Seminar Logic, Complexity, Games: Propositional Proof Complexity

WS 2022/23



The presentations will take place as a block seminar at the end of the semester.

  • Language: you may choose between English and German
  • Length of seminar paper: around 7 pages
  • Duration of presentation: 25 minutes


18.10.2022 Kick-off-Meeting
09.12.2022 Ausarbeitung (erste Version)
16.01.2023 Ausarbeitung (finale Version)
06.02.2023 Folien
wird festgelegt Vorträge


Propositional proof complexity is the study of syntactical logical proof systems and their power. Standard examples of such systems, that are introduced in the course "Mathematische Logik", are resolution and the sequent calculus. Such proof systems typically allow to prove the unsatisfiability of a given propositional formula by means of syntactic inference rules. For instance, the empty clause is derivable from a formula in conjunctive normal form using the resolution rule if and only if the original formula is unsatisfiable. Such a derivation of the empty clause is called a refutation of the formula. Now when we study the complexity of a proof system such as resolution, the questions that arise are of this kind:

Are there unsatisfiable formulas that have no short refutations? If so, how large is a shortest refutation in the worst case? Which proof systems admit efficient algorithms for computing refutations?

For resolution, the first two questions were answered in 1984 by Armin Haken, who proved that a propositional formulation of the pigeonhole principle only admits super-polynomially large resolution refutations. Since then, a lot of effort has gone into proving such super-polynomial lower bounds for more efficient proof systems as well. In this seminar, we will in particular also cover lower bounds for algebraic proof systems such as the Polynomial Calculus or the Cutting Planes proof system, which manipulate equations rather than logical formulas. Research in proof complexity is motivated by several aspects: First of all, it has a connection to practical computer science, as many SAT solvers are based on formal proof systems. Thus, lower bounds from proof complexity also imply lower bounds for certain SAT solvers, and conversely, the discovery of efficient proof systems can inspire new SAT solving algorithms.

In this seminar, however, the focus is mostly on the impact for theoretical computer science: Proof complexity can in principle help to solve the open question whether NP equals co-NP. It is known that these classes are equal if and only if there exists a proof system that admits a polynomial-size refutation for every unsatisfiable formula. Thus, an approach to separate NP from co-NP (and thereby also P from NP) is to try and show that no such proof system exists. This long-term goal is one of the reasons for the interest in lower bounds for the various proof systems.

Introductory Literature

We recommend the following survey article as an introduction to proof coplexity: [BP01]


Thema Literatur
The Intractability of Resolution (a Lower Bound for the Pigeonhole Principle) [Haken85]
On the Resolution Complexity of Graph non-Isomorphism [Toran13]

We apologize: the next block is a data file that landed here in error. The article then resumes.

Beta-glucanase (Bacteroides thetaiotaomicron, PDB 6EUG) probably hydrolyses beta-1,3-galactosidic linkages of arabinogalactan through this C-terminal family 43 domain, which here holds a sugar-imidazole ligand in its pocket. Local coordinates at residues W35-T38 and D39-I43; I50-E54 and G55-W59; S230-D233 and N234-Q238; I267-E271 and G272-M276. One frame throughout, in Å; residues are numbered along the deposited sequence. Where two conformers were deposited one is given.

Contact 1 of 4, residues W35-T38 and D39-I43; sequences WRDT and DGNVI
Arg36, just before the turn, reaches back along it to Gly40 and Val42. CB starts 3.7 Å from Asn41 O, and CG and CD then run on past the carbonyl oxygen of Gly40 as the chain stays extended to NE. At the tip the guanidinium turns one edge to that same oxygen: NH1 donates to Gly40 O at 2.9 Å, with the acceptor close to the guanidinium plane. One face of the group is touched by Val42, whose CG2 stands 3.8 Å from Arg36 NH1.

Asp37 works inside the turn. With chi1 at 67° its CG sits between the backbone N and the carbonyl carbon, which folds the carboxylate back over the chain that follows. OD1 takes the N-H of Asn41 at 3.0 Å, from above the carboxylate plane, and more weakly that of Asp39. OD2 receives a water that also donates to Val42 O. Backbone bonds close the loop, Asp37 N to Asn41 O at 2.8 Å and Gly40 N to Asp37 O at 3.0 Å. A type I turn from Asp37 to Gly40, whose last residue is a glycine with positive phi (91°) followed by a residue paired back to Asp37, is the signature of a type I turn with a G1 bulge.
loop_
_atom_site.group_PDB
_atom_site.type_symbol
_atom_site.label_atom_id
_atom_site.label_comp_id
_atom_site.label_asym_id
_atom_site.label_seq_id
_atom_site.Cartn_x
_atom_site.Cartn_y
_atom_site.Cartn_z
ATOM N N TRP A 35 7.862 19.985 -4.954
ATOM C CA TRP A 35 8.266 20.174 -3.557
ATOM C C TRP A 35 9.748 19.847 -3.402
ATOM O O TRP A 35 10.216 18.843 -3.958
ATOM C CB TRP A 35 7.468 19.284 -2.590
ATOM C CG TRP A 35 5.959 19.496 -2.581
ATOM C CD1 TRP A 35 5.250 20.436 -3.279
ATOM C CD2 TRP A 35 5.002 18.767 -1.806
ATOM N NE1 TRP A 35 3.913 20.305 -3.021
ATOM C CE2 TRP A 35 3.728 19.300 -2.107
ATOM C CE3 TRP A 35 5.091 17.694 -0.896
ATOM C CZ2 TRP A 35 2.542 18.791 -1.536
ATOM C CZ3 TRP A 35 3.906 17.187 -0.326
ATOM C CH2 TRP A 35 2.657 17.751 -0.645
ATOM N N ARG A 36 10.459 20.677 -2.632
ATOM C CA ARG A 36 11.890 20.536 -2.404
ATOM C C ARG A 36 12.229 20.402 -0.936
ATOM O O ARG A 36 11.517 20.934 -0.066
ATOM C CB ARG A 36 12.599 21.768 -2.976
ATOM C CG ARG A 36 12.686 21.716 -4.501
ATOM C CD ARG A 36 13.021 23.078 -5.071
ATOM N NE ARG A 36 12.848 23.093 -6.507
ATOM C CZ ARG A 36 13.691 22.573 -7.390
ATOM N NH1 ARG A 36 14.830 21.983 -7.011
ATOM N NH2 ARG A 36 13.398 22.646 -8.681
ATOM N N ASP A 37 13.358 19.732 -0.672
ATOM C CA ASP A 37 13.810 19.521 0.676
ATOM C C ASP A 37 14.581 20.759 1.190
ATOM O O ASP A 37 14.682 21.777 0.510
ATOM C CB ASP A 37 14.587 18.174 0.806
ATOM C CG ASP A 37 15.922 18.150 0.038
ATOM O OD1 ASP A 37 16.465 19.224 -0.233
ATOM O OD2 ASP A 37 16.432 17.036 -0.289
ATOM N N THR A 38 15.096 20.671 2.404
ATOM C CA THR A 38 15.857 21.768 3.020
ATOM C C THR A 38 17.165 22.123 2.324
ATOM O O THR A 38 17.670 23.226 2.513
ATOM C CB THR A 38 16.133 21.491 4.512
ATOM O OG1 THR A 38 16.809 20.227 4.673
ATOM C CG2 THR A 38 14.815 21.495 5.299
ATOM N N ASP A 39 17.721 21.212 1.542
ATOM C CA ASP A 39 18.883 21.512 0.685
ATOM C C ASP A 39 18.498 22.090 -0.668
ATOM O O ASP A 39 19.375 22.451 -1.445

Lower Bounds on Nullstellensatz Proofs via Designs [Buss70]
Computing Polynomial Calculus Proofs with the Gröbner Basis Algorithm [CEI96]
Lower Bounds for the Polynomial Calculus via the "Pigeon Dance" [Razborov98]
Lower Bounds for Small-Depth Frege Proofs [BPU92, Krajicek94]
Lower Bounds for Cutting Planes Proofs with Small Coefficients [BPR95]
Hardness of Approximation for Finding Shortest Proofs [ABMP98]
Circuit Complexity, Proof Complexity and Polynomial Identity Testing: The Ideal Proof System [GP18]


[ABMP98] M. Alekhnovich, S. Buss, S. Moran, and T. Pitassi. Minimum Propositional Proof Length is NP-Hard to Linearly Approximate. In International Symposium on Mathematical Foundations of Computer Science, pp. 176–184, 1998.
[BP01] P. Beame and T. Pitassi. Propositional Proof Complexity: Past, Present, and Future. In Current Trends in Theoretical Computer Science, Entering the 21th Century (G. Paun, G. Rozenberg, and A. Salomaa, Eds.), pp. 42–70. World Scientific, 2001.
[BPR95] M. Bonet, T. Pitassi, and R. Raz. Lower Bounds for Cutting Planes Proofs with Small Coefficients. In Proceedings of the twenty-seventh annual ACM symposium on Theory of computing, pp. 575–584, 1995.
[BPU92] S. Bellantoni, T. Pitassi, and A. Urquhart. Approximation and Small-Depth Frege Proofs. SIAM Journal on Computing, vol. 21(6), pp. 1161–1179, 1992.
[Buss70] S. Buss. Lower Bounds on Nullstellensatz Proofs via Designs. , 1970.
[CEI96] M. Clegg, J. Edmonds, and R. Impagliazzo. Using the Groebner basis algorithm to find proofs of unsatisfiability. In Proceedings of the Twenty-Eighth Annual ACM Symposium on Theory of Computing, pp. 174–183, 1996.
[GP18] J. A. Grochow and T. Pitassi. Circuit Complexity, Proof Complexity, and Polynomial Identity Testing: The Ideal Proof System. Journal of the ACM (JACM), vol. 65(6), pp. 1–59, 2018.
[Haken85] A. Haken. The intractability of resolution. Theoretical Computer Science, vol. 39, pp. 297–308, 1985.
[Krajicek94] J. Krajíček. Lower Bounds to the Size of Constant-Depth Propositional Proofs. The Journal of Symbolic Logic, vol. 59(1), pp. 73–86, 1994.
[Razborov98] A. A. Razborov. Lower Bounds for the Polynomial Calculus. computational complexity, vol. 7(4), pp. 291–324, 1998.
[Toran13] J. Torán. On the Resolution Complexity of Graph non-Isomorphism. In International Conference on Theory and Applications of Satisfiability Testing, pp. 52–66, 2013.


  • Informatik (B.Sc.)
  • Mathematik (B.Sc.)
  • Informatik (M.Sc.)
  • Mathematik (M.Sc.)
  • Grundlagen der Informatik (M.Sc.)
  • Data Science (M.Sc.)
  • Software Systems Engineering (M.Sc.)
  • Media Informatics (M.Sc.)


  • Mathematical Logic
  • for B.Sc. Computer Science: Module "Einführung in das wissenschaftliche Arbeiten (Proseminar)"


Erich Grädel, Benedikt Pago, Matthias Naaf, Lovro Mrkonjić